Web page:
Add Maryland to the list of Race to the Top states that have gotten into trouble with the U.S. Department of Education.
The sternly worded letter from the Education Department to Maryland from Dec. 6 is the equivalent of sending an honor roll student to the principal’s office, as federal officials have placed several major conditions on $37.9 million of the state’s $250 million Race to the Top grant.
If the state doesn’t make good on those conditions, it risks losing that part of its grant.
Maryland, which is always among the top states in terms of education policy and student achievement, is like most other Race to the Top states and struggling to implement its teacher- and principal-evaluation system exactly as it promised to do in its winning application.
“The Department is concerned about the overall strategic planning, implementation, and evaluation of the state’s teacher and principal evaluation system, including the quality of the [school year] 2011-2012 seven-LEA pilot as well as communication with and supports provided to participating LEAs,” the Dec. 6 letter states.
The letter, which does ultimately approve several changes to Maryland’s Race to the Top plan, indicates that federal officials have major concerns about two things: the capacity of school districts to implement these evaluations, and the shift away from using test data as one component of educator evaluations at the high school level.
Letters like these are meant to send a warning signal both to state officials, and to the public. But Maryland isn’t in nearly the hot water that Hawaii and Georgia are in. Both of those states have had part of (Georgia) or all of (Hawaii) their Race to the Top grant placed on “high-risk status” because of teacher-evaluation woes. That’s an official step that can lead to losing grant money.
Nonetheless, “we are concerned about Maryland’s rollout of its teacher-evaluation system,” said Ann Whalen, who oversees Race to the Top implementation, in an interview. “They are making a relatively significant shift in their approach. As they put these changes into action, we will look to them to be thoughtful about how they execute their work.”
In order to stay in the federal department’s good graces, Maryland had to turn in by Jan. 7 a plan for how it is field testing and evaluating its teacher-evaluation pilot.
And Maryland met that deadline, said state Superintendent of Schools Lillian Lowery, the former Delaware chief who inherited Maryland’s plan when she became its chief in July 2012. (Lowery replaced longtime chief Nancy Grasmick.)
By the time Lowery got her Race to the Top team in Maryland assembled in October, the state was 6 to 10 months behind schedule. “We had to take a plan that was conceptual and put it in high gear to get it on track,” she said in an interview.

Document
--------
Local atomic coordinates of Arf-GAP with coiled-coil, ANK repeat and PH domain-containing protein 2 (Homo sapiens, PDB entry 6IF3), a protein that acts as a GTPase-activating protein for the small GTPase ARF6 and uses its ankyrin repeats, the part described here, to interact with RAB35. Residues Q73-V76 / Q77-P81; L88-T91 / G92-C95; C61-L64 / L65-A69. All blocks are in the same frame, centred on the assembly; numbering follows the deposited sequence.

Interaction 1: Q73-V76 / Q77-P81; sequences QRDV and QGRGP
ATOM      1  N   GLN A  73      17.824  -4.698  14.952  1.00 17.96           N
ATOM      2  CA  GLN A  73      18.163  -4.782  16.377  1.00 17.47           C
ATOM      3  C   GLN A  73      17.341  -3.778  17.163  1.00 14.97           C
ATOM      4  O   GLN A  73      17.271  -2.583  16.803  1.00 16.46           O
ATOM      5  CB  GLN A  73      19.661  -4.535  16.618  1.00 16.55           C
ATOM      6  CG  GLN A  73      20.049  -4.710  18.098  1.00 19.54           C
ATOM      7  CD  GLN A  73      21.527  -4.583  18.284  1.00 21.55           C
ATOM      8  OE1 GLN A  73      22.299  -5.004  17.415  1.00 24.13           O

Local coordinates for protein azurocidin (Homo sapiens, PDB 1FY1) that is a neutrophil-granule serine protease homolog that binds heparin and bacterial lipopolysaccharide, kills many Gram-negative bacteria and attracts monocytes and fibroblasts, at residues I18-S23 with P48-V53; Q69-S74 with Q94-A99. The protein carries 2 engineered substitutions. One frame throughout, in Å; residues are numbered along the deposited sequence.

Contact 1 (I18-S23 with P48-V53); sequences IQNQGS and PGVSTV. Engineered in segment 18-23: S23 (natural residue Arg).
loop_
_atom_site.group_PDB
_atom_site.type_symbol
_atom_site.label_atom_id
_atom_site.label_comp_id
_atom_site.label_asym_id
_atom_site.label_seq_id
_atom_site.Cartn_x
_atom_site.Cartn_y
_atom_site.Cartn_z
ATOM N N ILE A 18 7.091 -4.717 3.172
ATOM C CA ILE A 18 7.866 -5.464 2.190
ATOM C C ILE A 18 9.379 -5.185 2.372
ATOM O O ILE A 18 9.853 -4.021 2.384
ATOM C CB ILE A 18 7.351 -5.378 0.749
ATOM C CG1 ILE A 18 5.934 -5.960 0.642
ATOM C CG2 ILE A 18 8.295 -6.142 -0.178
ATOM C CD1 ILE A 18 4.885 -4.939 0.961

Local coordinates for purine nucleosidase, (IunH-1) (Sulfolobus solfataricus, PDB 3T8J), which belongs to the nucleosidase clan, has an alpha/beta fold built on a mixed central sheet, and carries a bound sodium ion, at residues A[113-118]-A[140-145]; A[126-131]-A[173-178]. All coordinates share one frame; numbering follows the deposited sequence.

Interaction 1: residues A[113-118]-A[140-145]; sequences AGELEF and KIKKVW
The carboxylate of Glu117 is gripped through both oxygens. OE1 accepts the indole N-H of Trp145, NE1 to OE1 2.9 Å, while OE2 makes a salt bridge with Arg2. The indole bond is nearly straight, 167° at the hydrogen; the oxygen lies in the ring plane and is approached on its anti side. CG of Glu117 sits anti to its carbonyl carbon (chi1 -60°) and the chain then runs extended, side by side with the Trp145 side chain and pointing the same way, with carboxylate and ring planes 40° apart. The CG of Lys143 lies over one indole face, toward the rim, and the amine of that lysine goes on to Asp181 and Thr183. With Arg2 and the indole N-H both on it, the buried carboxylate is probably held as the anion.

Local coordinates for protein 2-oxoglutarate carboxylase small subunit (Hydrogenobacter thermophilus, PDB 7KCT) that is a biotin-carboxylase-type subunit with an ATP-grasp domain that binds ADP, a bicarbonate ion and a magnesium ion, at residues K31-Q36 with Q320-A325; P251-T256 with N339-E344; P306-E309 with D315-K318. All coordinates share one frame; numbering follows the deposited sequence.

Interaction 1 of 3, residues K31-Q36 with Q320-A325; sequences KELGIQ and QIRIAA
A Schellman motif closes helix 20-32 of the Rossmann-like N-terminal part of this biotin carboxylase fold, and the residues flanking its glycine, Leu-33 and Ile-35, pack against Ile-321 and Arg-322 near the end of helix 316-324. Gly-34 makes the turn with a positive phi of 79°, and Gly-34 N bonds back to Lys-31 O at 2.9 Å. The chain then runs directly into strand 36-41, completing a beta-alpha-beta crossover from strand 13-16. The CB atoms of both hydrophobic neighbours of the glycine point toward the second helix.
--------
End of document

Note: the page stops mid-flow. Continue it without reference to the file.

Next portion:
She willingly acknowledged that the federal department’s concerns are valid, noting that when she arrived last summer—more than two years into the Race to the Top implementation—there wasn’t even an approved teacher-evaluation plan. Now, the state is working quickly to field test its teacher evaluation plan, and get outside experts on board to help evaluate how it’s working.
It’s important to note what the federal department is allowing Maryland to do under a change in its Race to the Top plan: use primarily “student learning objectives,” and not state tests, for the student growth portion of evaluations of teachers and principals at the high school level. (This is consistent with the state’s approved No Child Left Behind Act waiver plan, too.) SLOs are goals for student learning that are informed by data, but are agreed on by both the teacher and the principal.
The federal department has approved this, but with two stipulations: that at least one SLO include a data point from high school tests, and that when the state shifts to using common assessments linked to the common standards for 2013-14, those tests be used as a student growth measure.
“Within the Maryland context ... this is a short-term transitional issue,” Whalen said.
Lowery sees the federal department’s threat of withholding $37.9 million in grant money as a real one. “I don’t think it’s just playing chicken,” she said.
And here, Lowery makes an important observation about Race to the Top, from the federal perspective. “If [they] can get even half the states to the finish line with credible, meaningful work,” that’s better than having more states cross the finish line that have backed away from their promises, she said.
So with Race to the Top implementation now past the halfway mark, it is probably time to start eyeing the finish line.